Medical Examiner: Job Duties, Career Outlook, and Educational Requirements

To become a medical examiner, you need to train as a forensic pathologist. Learn more about what it takes to become a medical examiner, including where they work, what degree they need and the salary they make, to see if this is the career for you. Schools offering Anatomy & Physiology degrees can also be found in these popular choices.

Medical Examiners Job Description

Medical examiners study cadavers to learn about diseases or to determine the cause of a person's death. These individuals must perform autopsies, examine injuries and wounds, and collect samples in a laboratory. Often these individuals may be called on to present their findings in courts of law if the remains are part of a criminal investigation. Therefore, medical examiners may work with detectives and law enforcement regularly. Continue reading for more information about degree programs, earnings, and job duties.

Degree Required Doctor of Medicine (M.D.)
Training Required Forensic pathology residency or fellowship
Key Responsibilities Determine causes of death, testify in court
Job Outlook (2016-2026) 5% to 9% increase (for coroners)
Median Salary (2019) $99,996*

Source: *PayScale.com

Medical Examiner Responsibilities

Medical examiners do the job of a coroner, but medical examiners are physicians and coroners don't always have medical training (and it's an elected position). The primary role of medical examiners is to determine the cause of death, whether natural, accidental, or intentional. In this career, you are trained as a forensic pathologist. You'll act as an anatomical pathologist by studying organs, tissue, cells, and bodily fluids. Through these studies, you'll understand diseases and natural deaths. You'll testify in court, perform autopsies and analyze blood and DNA in laboratories using microscopes.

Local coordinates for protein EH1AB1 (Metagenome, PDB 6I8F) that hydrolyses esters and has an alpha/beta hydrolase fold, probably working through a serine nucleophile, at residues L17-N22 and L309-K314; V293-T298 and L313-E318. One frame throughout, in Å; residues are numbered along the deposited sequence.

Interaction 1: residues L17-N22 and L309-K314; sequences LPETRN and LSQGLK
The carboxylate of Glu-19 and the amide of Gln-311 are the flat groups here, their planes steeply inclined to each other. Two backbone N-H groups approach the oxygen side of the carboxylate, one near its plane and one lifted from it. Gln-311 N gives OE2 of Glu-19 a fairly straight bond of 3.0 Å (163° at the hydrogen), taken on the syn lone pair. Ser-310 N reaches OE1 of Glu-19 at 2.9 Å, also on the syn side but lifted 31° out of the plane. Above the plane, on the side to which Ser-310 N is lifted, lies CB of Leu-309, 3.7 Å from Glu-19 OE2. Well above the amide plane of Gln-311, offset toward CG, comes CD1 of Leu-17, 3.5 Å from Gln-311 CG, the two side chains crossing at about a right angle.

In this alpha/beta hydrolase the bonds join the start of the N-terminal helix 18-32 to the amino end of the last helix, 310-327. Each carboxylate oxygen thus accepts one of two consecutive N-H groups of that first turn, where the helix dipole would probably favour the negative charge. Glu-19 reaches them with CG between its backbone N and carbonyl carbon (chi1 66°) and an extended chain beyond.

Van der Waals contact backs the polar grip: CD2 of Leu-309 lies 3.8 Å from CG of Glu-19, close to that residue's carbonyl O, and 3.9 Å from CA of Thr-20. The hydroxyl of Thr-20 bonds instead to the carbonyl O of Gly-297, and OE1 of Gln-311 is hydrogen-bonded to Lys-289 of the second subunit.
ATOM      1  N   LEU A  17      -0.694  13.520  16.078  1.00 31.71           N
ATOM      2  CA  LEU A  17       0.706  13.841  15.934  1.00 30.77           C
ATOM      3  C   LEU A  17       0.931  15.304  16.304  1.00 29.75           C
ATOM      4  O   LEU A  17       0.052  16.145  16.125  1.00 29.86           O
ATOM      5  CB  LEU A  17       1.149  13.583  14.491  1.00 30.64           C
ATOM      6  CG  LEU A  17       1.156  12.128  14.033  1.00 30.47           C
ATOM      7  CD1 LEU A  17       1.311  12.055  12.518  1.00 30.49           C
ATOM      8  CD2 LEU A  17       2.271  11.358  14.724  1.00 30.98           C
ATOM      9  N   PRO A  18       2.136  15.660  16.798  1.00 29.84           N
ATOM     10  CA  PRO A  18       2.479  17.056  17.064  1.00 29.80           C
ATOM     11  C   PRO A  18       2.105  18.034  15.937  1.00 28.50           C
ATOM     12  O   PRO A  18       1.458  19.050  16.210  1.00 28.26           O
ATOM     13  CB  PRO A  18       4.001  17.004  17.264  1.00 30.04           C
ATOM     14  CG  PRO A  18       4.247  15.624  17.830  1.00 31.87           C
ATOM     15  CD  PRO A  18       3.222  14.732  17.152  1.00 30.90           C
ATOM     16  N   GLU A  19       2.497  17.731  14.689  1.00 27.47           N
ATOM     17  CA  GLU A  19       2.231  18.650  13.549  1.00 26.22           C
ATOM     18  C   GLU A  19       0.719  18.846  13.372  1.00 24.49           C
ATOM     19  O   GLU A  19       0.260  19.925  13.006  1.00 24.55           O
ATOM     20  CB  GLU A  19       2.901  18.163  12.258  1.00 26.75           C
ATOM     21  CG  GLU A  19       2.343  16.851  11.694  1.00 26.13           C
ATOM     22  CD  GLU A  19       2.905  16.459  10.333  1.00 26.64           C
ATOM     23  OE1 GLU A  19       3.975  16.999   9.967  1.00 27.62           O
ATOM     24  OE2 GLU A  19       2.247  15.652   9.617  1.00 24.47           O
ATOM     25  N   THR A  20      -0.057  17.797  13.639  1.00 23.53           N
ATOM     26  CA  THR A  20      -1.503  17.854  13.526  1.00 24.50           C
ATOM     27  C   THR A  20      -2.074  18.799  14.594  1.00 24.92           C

Forensic Medical Examiner Salary & Outlook

According to PayScale.com, the national median salary for medical examiners was $99,996 in 2019. Medical examiners are employed by individual counties, which leads to a large variance in salaries due to the different local county budgets. There are also different levels of coroners, which may also influence salary figures. An upper-level examiner is called a chief medical examiner and often has other medical examiners working under him or her. According to O*Net Online and data from the U.S. Bureau of Labor Statistics, coroners can expect a 5% to 9% job growth between 2016 and 2026.

What Should I Study?

If you want to become a medical examiner, you must earn a medical degree (M.D.). Once you have earned your medical degree, you can seek out knowledge in a pathology residency. Following your residency, you'll sub-specialize in a forensic pathology fellowship. Some teaching hospitals do offer forensic pathology residencies, but you'll want to complete a fellowship as well. Medical studies that can be beneficial for your career are toxicology, autopsies, radiology, pathology, phlebotomy, and biology.

Courses in law or criminal justice, possibly as your undergraduate minor, are useful since you may frequently testify in court or work as an expert witness in criminal and civil trials. In fact, during your residency or fellowship, you'll likely shadow a medical examiner when they go into a trial. These subjects may also be useful to help you understand the chain of custody, evidence collection, and forensic analysis.

What Are Some Related Alternative Careers?

A medical scientist is a similar career that requires a doctoral or professional degree. These individuals conduct research and clinical trials to help improve human health. Biochemists and biophysicists also require a doctoral or professional degree. The professionals in this field focus on the chemical and physical elements of living things. One may also consider a career as an epidemiologist, which requires a master's degree. Epidemiologists study the causes of disease and try to reduce the risk to the public through research.

To continue researching, browse degree options below for course curriculum, prerequisites and financial aid information. Or, learn more about the subject by reading the related articles below:

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